Bill Clinton stumps for Hillary in first 2016 campaign trail appearance

bill clinton hillary iowa rally sot_00000924
bill clinton hillary iowa rally sot_00000924

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    Bill Clinton makes first 2016 campaign trail appearance

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Bill Clinton makes first 2016 campaign trail appearance 02:41

Story highlights

  • The former president made an argument that the stakes in the party nominating race and the general election were simple but profound
  • The Clinton campaign is trying to build on a streak of good fortune which has helped revive the former secretary of state's bid

Des Moines, Iowa (CNN)The explainer-in-chief is back.

Bill Clinton made his first public campaign trail appearance for his wife's 2016 campaign on Saturday, spelling out why she is ready for the White House.
The former president, rallying Hillary Clinton supporters before Iowa's big annual Democratic dinner, and acting as a warm-up act for pop diva Katy Perry, made an argument that the stakes in the party nominating race and the general election were simple but profound.
    He said that as president, his wife would stop bad things happening in national security, make more good things happen at home and abroad and secure and broaden the economic recovery forged by President Barack Obama.
    "The American people in the last six weeks have learned a lot about lot about Hillary, what she is for, why she is running and what kind of president she would be," Clinton said in an open-air rally here.
    The Clinton campaign is trying to build on a streak of good fortune which has helped revive the former secretary of state's White House bid after a tough summer which was dominated by the controversy over her private email server and the surge by her Democratic Party rival Bernie Sanders.
    Bill Clinton praised Obama's legacy of restoring growth and job creation after the Great Recession that struck just before he took office, and said only a Democrat could deliver increased personal incomes and job security.
    "I believe that progress has been made, but there is more that needs to be done," he said.
    And Clinton argued that the next president could get to make between one and three appointments to the Supreme Court, potentially with the chance to shape U.S. politics and public life for decades to come.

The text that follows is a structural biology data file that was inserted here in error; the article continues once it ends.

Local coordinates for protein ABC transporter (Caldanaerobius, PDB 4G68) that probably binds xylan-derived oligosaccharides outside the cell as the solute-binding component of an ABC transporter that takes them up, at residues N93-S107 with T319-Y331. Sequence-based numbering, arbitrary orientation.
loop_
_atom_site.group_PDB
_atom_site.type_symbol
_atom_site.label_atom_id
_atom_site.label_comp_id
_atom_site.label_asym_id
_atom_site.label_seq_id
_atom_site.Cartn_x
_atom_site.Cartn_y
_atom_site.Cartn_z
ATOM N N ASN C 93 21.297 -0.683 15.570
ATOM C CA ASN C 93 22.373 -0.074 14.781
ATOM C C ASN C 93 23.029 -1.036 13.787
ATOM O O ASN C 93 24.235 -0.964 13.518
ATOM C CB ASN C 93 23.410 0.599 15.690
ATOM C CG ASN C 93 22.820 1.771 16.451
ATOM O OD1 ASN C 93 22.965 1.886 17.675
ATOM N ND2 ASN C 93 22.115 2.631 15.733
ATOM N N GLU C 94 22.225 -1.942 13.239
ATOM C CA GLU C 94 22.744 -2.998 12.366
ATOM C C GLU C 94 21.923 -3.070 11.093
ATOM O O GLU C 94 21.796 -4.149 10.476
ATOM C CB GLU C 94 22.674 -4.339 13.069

He said that his wife's marathon 11-hour testimony over the Benghazi attack on Capitol Hill Thursday had reminded many people why she had the skills needed to be president. He also argued that his wife was the most electable and qualified person in the race to actually serve as president -- perhaps in a veiled swipe at the self-declared "democratic socialist" Sanders.
    "When you elect a president you have got to say, 'Who is the person I think is most likely to keep big, bad things from happening and to make more good things happen?'" Clinton said. "I don't think it is a terribly close question."
    It was the kind of reasoned argument that Clinton had deployed to help give definition to Obama's re-election campaign in 2012, when he was credited with laying out the stakes in a more methodical way than the President himself. Grateful for Clinton's performances at the Democratic National Convention and on the campaign trail, Obama dubbed the 42nd president the "explainer-in-chief," or the "Secretary of Explaining Stuff."
    Clinton, who served as president from 1993 to 2001, also ended with a tongue-in-cheek reference to his wife's historic potential as the first woman president.
    "There has been a lot of talk about breaking the glass ceiling," Clinton said. "I am tired of the stranglehold that women have had on the job of presidential spouse."